The concept of trying to reduce our energy footprint took root strongly during the pandemic as people stranded at home saw their energy use and bills soar – and started to think about taking action to reduce them. Reducing energy use, both at the individual and societal levels is of paramount importance in our struggle to keep global warming within the degrees limit of the Paris Agreement.
A UK poll found that 73% of people asked had made changes at home in an attempt to reduce bills, including only filling the kettle with the amount needed (50%), improving their home’s insulation (37%) and turning the TV off at the plug when not in use (34%). One energy supplier to Southern California advocated using nature to your advantage, opening curtains and blinds to let in sunlight or a window to allow warmer air to enter the house when it’s sunny and pulling down shades or opening a window to let in cool air instead of relying on an air conditioner.
“Insulation and retrofitting can help, but wouldn’t it be better for everyone to have renewable energy? POWER grew out of pandemic mutual aid networks, and is all about community owned energy and energy infrastructure – literally taking and making power for ourselves.”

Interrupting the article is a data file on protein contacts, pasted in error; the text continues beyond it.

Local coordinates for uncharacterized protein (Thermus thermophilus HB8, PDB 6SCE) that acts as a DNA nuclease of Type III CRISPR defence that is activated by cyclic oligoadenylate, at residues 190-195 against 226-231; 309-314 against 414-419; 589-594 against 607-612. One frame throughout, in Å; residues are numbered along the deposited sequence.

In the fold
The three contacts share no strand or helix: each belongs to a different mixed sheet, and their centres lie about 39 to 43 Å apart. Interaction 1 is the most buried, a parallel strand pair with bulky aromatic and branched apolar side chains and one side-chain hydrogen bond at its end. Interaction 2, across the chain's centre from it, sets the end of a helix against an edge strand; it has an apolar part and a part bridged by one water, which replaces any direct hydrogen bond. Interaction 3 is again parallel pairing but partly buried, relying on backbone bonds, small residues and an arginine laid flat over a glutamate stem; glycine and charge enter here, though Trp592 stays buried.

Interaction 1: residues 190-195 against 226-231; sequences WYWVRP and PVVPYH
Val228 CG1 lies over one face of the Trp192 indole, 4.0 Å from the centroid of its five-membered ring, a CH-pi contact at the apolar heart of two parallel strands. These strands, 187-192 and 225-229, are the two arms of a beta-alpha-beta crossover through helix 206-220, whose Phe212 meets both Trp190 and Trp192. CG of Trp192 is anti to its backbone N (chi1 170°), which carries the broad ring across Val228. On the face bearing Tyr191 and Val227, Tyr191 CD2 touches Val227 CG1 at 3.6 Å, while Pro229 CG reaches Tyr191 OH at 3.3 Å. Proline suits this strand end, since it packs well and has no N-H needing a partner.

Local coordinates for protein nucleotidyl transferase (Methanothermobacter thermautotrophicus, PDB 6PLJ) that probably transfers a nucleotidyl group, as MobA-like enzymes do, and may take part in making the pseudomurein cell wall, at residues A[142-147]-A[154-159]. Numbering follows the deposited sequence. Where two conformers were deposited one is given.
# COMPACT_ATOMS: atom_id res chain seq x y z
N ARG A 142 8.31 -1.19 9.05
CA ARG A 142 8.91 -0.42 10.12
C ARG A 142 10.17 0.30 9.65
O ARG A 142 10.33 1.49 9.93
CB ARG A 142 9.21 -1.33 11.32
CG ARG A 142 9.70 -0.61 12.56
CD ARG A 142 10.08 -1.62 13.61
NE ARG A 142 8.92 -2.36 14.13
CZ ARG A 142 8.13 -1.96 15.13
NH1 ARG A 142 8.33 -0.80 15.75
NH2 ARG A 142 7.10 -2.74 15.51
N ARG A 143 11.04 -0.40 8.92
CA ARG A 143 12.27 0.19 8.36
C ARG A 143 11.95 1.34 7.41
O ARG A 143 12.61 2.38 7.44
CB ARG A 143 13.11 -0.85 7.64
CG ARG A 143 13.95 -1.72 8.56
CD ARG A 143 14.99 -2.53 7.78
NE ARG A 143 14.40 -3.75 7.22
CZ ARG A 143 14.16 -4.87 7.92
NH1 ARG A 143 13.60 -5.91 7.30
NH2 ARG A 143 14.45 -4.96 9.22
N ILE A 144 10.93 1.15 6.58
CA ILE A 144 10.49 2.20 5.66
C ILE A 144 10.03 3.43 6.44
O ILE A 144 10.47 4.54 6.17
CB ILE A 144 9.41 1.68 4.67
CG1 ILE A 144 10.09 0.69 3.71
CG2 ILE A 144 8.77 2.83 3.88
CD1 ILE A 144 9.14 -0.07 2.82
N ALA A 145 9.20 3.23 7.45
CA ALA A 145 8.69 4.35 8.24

– Dan Edelstyn, Power Project
Going forward, the pandemic has brought back into the public eye a whole slew of practices that could contribute toward a low carbon and more sustainable future. Nowhere are these perhaps more important than in the hard-to-change areas of energy for housing and transport.
This story is part of the Reset series – a collection of short downloadable stories that look in more detail at over consumption and unnecessary travel. They consider some of the key messages and solutions that have become apparent during the pandemic that could help us make the rapid transition to a more sustainable future.
This guide has been made possible by the support of ClimateWorks Foundation.